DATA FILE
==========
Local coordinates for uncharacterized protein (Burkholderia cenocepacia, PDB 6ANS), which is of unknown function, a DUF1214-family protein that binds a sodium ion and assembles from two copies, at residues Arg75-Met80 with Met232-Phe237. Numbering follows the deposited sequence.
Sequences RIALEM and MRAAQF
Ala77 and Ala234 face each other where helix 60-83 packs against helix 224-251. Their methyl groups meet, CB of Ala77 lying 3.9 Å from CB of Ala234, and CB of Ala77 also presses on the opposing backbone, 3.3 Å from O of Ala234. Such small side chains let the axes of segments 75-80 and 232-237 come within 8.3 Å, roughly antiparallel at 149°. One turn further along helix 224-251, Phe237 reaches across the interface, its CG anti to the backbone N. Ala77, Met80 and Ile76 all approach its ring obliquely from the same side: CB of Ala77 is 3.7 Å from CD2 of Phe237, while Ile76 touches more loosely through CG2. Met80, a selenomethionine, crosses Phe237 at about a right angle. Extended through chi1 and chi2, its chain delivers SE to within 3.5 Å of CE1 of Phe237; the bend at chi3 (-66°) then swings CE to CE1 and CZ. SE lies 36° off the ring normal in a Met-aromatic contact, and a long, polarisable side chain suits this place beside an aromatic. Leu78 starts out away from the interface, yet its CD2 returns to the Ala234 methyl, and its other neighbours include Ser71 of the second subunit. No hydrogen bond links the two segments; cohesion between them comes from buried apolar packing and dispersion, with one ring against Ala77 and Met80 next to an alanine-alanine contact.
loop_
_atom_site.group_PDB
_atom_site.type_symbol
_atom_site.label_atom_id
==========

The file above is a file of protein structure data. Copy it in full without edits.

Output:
Local coordinates for uncharacterized protein (Burkholderia cenocepacia, PDB 6ANS), which is of unknown function, a DUF1214-family protein that binds a sodium ion and assembles from two copies, at residues Arg75-Met80 with Met232-Phe237. Numbering follows the deposited sequence.
Sequences RIALEM and MRAAQF
Ala77 and Ala234 face each other where helix 60-83 packs against helix 224-251. Their methyl groups meet, CB of Ala77 lying 3.9 Å from CB of Ala234, and CB of Ala77 also presses on the opposing backbone, 3.3 Å from O of Ala234. Such small side chains let the axes of segments 75-80 and 232-237 come within 8.3 Å, roughly antiparallel at 149°. One turn further along helix 224-251, Phe237 reaches across the interface, its CG anti to the backbone N. Ala77, Met80 and Ile76 all approach its ring obliquely from the same side: CB of Ala77 is 3.7 Å from CD2 of Phe237, while Ile76 touches more loosely through CG2. Met80, a selenomethionine, crosses Phe237 at about a right angle. Extended through chi1 and chi2, its chain delivers SE to within 3.5 Å of CE1 of Phe237; the bend at chi3 (-66°) then swings CE to CE1 and CZ. SE lies 36° off the ring normal in a Met-aromatic contact, and a long, polarisable side chain suits this place beside an aromatic. Leu78 starts out away from the interface, yet its CD2 returns to the Ala234 methyl, and its other neighbours include Ser71 of the second subunit. No hydrogen bond links the two segments; cohesion between them comes from buried apolar packing and dispersion, with one ring against Ala77 and Met80 next to an alanine-alanine contact.
loop_
_atom_site.group_PDB
_atom_site.type_symbol
_atom_site.label_atom_id